in the world that had enough gold to ‘back’ its currency
Here again I ask myself the same question. If gold
was $20.67 in 1933, what made it worth $35 in 1934? And if it was
not worth $35 an ounce in 1934, when was it? Was gold worth $35
an ounce in 1944 when the Bretton Woods Accord was signed? Perhaps
a more pertinent question would be: were thirty-five dollars worth
an ounce of gold in 1944?
To answer these questions we need to know by how much
the supply of dollars had increased relative to the supply of gold.
When the amount of dollars increases (inflation),
the dollar loses buying power and that typically shows up as an
increase in the prices of goods and services. It stands to reason
that as the dollar is inflated, the price of gold in dollars also
increases, even though gold’s inherent worth (buying power)
is not affected.
Similarly, as the amount of gold increases, its value
will decrease. Due to its physical properties, almost all of the
gold ever mined is still around in one form or another (one of the
reasons why gold is so suitable to be money in the first place).
The amount of gold mined on an annual basis is nothing other than
gold inflation. The inflation rate of gold is thus new mine production
as a percentage of above ground gold stock, which in turn is equal
to the total amount of gold mined since The Beginning.
Consequently, the change in the gold price over time,
in dollars, will be proportional to the inflation of the dollar
and inversely proportional to the inflation of gold.
Historical gold production data is available. Figuring
out the increase in the supply of dollars is trickier.
Currently the broadest measure of money supply in
the United States is M3, which is what I prefer to use to calculate
dollar inflation. But M3 data is only available from 1959 onward,
and we are interested in going back to 1933. I resorted, therefore,
to using an index I really don’t like: the Consumer Price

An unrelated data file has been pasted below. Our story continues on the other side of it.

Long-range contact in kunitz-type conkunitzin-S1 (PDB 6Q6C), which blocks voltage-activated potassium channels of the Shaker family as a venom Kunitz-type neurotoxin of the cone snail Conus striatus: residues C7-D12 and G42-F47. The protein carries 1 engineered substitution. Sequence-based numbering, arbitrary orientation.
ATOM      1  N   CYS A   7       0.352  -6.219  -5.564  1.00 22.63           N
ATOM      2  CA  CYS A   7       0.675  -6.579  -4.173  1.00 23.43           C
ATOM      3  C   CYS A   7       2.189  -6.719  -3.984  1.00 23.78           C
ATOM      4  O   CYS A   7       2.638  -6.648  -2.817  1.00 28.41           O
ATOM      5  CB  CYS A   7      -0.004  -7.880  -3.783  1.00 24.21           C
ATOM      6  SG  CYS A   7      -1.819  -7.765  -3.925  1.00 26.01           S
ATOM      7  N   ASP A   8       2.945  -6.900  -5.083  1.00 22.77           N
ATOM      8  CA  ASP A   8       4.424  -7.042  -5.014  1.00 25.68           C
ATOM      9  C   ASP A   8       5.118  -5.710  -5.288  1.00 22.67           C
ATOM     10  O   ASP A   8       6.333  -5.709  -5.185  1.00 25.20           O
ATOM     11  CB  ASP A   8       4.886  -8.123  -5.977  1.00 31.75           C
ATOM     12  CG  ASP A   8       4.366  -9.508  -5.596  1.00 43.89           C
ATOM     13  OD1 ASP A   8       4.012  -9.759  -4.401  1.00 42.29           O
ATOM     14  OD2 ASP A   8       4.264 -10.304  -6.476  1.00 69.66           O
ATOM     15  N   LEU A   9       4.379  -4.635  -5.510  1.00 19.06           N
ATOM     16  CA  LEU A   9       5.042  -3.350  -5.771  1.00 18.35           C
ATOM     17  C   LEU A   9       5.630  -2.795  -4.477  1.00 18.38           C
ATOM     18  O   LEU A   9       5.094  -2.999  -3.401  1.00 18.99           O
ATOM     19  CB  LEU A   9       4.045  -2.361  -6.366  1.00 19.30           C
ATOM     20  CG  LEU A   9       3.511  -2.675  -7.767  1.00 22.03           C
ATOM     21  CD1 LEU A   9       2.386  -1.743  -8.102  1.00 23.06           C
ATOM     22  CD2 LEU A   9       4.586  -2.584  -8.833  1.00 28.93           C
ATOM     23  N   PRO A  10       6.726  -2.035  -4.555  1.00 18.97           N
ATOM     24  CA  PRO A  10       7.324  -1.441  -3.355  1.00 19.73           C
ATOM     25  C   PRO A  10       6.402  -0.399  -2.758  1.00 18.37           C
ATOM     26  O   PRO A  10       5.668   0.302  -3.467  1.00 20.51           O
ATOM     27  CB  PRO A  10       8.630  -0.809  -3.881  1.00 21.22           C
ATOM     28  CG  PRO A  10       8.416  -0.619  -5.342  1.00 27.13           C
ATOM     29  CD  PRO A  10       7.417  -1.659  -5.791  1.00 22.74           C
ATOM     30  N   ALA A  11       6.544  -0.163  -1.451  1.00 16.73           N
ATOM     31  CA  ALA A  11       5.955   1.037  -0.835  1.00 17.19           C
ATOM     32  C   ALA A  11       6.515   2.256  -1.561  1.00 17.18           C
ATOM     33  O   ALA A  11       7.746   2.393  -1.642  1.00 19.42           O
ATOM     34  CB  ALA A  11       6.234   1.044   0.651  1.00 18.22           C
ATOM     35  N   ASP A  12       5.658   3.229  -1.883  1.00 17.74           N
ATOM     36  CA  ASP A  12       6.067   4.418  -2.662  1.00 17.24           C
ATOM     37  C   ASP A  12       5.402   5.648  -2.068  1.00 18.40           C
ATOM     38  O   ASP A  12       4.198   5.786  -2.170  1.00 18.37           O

Current hedonic (this is actually the correct term)
manipulation of the Consumer Price Index renders it completely worthless,
but fortunately in the time frame that we are interested in, 1933
to 1971, hedonics had not yet been invented.
If we look at Consumer Price Index data (Reserve Bank
of Minneapolis) we can see that $20.67 in 1933 would have had the
same purchasing power as $35 in 1947. As much as I dislike using
the CPI for this kind of calculation, it is probably giving us the
correct answer to within a few years: somewhere between 1944 and
1950, gold was actually worth $35 an ounce.
Looking at the flow of gold into the US Treasury that
started in 1934 when the gold price was arbitrarily raised to $35
an ounce and essentially ceased in 1940 (probably due to WWII),
but remained relatively constant until 1957, when it started falling
again, we can conclude that $35 an ounce should have been the correct
gold price somewhere between 1940 and 1957. After that there was
no longer any incentive to sell gold to the United States for dollars.
1947, as indicated by the change in the CPI, is in the middle of
We now have an idea of when gold was actually
worth $35 an ounce, not just that its price was $35 an ounce from
1934 to 1971. Next week we’ll look at what the gold price
should have been in 1971, on our way to 2004.
Paul van Eeden
Paul van Eeden works primarily to find investments for his